Distracted driving has always been a problem.
Over the years, it has been the cause of countless accidents and resulted in all too many deaths on the highways.
Most motorists at one time or another -- or frequently -- have been guilty of engaging in one or more distractions while driving, ranging from eating, drinking or grooming to talking, checking out a map or changing a radio station or CD.
In recent years, another dangerous distraction has become all too commonplace: the use of a cellphone.
And now, the growing popularity of texting while driving has made the highways more unsafe.
Connecticut lawmakers are well aware of the dangers of distracted driving and, in particular, the carnage that can occur if motorists use hand-held cell phones or send or receive text messages while behind the wheel.
There is a push in Hartford to strengthen the state's distracted driving laws, with a specific emphasis on increasing the fines for those who violate the law.
We support that effort and encourage our elected officials to enact legislation with real teeth, so the penalty for talking on a hand-held cellphone or texting while driving becomes a strong deterrent.
Connecticut has acted appropriately in recent years to crack down on drunken driving, making the laws more stringent and the penalties more severe.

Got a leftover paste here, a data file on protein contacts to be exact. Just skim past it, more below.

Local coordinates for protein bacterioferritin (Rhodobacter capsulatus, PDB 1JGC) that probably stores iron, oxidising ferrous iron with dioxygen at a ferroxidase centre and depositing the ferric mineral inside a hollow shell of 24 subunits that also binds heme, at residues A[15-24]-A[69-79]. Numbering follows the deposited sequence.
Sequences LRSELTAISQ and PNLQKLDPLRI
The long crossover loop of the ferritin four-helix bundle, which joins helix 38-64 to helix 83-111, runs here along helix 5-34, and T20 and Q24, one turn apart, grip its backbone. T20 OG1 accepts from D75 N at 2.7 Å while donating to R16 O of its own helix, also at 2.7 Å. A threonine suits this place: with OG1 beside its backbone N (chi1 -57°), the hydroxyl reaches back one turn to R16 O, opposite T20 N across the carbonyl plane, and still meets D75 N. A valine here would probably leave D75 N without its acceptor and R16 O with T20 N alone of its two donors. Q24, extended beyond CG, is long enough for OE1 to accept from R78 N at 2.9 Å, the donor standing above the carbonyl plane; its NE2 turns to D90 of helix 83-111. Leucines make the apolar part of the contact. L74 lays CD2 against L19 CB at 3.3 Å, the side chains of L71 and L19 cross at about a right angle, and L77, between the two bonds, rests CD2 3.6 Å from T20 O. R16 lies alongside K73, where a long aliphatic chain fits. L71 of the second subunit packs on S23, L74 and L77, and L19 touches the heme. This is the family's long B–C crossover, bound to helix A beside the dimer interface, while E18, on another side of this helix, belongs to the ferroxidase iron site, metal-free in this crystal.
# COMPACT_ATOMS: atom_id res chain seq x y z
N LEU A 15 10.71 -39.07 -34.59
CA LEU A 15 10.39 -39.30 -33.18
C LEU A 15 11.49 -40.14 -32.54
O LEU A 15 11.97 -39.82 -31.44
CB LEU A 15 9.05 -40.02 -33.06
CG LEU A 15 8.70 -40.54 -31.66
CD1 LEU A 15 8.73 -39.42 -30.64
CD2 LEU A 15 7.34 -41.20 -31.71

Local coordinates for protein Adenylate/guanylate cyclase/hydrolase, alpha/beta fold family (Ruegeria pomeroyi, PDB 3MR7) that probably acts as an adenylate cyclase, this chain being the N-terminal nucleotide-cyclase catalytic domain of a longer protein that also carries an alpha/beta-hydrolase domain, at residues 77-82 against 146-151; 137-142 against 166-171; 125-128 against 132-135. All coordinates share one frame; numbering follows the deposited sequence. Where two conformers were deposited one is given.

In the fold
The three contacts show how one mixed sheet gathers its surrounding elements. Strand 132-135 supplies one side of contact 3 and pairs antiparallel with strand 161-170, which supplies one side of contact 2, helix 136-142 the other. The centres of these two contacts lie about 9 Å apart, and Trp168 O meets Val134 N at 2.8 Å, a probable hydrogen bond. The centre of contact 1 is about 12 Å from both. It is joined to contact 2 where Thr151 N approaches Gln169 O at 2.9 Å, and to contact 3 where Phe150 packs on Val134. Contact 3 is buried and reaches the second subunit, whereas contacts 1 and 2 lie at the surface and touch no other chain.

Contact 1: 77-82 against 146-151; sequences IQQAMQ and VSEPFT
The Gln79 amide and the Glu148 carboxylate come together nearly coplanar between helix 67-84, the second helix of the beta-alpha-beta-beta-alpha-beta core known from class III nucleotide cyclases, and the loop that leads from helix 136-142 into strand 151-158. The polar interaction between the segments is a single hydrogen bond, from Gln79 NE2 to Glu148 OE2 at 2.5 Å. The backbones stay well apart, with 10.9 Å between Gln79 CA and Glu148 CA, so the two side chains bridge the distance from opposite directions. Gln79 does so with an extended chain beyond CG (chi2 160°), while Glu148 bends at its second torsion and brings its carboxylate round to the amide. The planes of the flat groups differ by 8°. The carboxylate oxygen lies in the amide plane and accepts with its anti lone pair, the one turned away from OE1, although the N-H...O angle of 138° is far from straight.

It needs to do the same for distracted driving, which in some cases can be just as dangerous as drunken driving.
For example, studies show it takes an average of 4.6 seconds to send or receive a text message. A motorist cruising along at 55 miles per hour would travel about 100 yards -- the length of a football field -- without looking at the highway.
No responsible driver would close his or her eyes for 4.6 seconds while heading down the road. Likewise, looking at a text message for that length of time is not safe, and it should not be legal.
More than 3,000 people a year are killed in distracted-driving crashes in this country, and the use of cell phones is a major contributor.
Kenneth Dorsey, a 44-year-old Norwalk man, was killed while jogging last spring by a New Canaan teenager who was looking at her high school website -- instead of the road. The teenager, now 17, was given a suspended sentence under a youthful offender program.
Mr. Dorsey's girlfriend, Dawn Jeffrey, issued a plea to legislators earlier this week to strengthen the state's distracted driving laws and institute more severe penalties for those who ignore the law.
We hope the lawmakers heard her message loud and clear and act accordingly.
We also call on state and local police to do a much better job of cracking down on those who use their cell phones for calls or texting while behind the wheel.
Tougher laws and more aggressive enforcement will make Connecticut's highways safer.